Playwright Mark Ravenhill, who shot to fame in 1996 with his in-yer-face shocker Shopping And Fucking, has been more or less absent from our stages for about a decade. The last play of his that I saw at the Royal Court was the Cold-War fantasy Over There—that was back in 2009. So his current show, called with brutal directness The Cane and about a teacher who used to administer corporal punishment, is something of a comeback. And it’s got a cast that’s hard to beat (sorry): Alun Armstrong, Maggie Steed, and Nicola Walker. They are directed by Vicky Featherstone, artistic director of the venue and a staunch believer in theatre’s political mission.
For this is a play with a message: although caning was abolished in schools in 1986, Ravenhill draws on his own memories of kids being beaten—he says that he managed to escape the birch—to argue that this practice was, and is, an example of child abuse. Beating children is wrong. But is it that simple? His finely, and maturely, written three-hander adds some complications. Set in the rather nondescript living room of grey-haired teacher Edward (Armstrong) and his wife Maureen (Steed), the play shows how his expectation of being able to celebrate his retirement after 45 years at the chalk-face in the same school is challenged by a group of angry students, who are demonstrating outside his house in ever-increasing numbers.
For some six days, Edward and Maureen, who was once also a teacher, have been besieged by this demo, unable to safely leave the house. Slogans have been shouted; a window has been broken by a brick. Edward, it emerges, is the deputy head of the local comprehensive. In this role, he was in the distant past responsible for chastising children with a cane. As the school prepares to give him a glorious public send-off, a large number of the pupils have discovered the fact that he was once a beater of boys. Hence the protests, which have rapidly swelled to more than a hundred rowdy kids. And now, as the couple’s daughter Anna (Walker) arrives home, the ground is ready for a full-on family confrontation because she has her own political agenda.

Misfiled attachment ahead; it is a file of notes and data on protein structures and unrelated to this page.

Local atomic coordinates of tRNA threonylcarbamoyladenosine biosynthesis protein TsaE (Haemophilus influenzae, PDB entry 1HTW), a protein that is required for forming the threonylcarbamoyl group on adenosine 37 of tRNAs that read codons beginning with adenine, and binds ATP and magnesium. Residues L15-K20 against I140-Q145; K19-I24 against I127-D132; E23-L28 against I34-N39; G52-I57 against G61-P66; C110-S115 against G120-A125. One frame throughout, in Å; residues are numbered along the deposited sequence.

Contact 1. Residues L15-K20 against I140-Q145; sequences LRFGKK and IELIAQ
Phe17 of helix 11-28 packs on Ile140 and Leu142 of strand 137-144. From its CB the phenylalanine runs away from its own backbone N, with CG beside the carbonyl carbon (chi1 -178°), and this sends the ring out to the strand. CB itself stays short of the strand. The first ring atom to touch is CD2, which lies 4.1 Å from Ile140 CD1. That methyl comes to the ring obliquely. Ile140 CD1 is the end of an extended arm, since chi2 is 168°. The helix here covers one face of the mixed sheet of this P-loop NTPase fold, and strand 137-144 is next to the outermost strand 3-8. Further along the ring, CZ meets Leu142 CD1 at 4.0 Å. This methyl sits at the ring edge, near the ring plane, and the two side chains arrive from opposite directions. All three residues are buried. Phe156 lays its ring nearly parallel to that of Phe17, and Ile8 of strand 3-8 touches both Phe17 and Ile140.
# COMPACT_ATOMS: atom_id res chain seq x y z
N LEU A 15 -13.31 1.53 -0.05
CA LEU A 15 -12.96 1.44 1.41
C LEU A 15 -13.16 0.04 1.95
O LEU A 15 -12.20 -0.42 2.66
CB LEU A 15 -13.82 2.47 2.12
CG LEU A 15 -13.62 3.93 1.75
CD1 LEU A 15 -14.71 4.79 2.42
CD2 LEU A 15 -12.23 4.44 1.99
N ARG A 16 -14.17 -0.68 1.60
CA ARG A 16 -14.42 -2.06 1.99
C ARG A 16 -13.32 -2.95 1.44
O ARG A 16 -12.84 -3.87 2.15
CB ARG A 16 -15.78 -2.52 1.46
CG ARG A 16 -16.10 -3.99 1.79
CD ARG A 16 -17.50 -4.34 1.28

Anna has been estranged from her parents for years and currently works, like her father, in education. Her role is that of a highly paid consultant to academy schools and she is aware that her father’s comp has failed its Ofsted inspection. In the eyes of her parents, who have a loyalty to the principles of the welfare state, her support of academies is a case of treason—she is the enemy. As well as being a bad daughter. But when Edward reluctantly shows her a report that he is putting together which challenges Ofsted’s conclusions, Anna offers to help translate his passionate defense into the new language of school inspection, with its “pupil voice” and “transparency.” Early on, however, this seems like a quixotic project. More alarmingly, Edward has kept damning evidence of his role as chastiser in chief at home. And Anna sure is going to use this against him.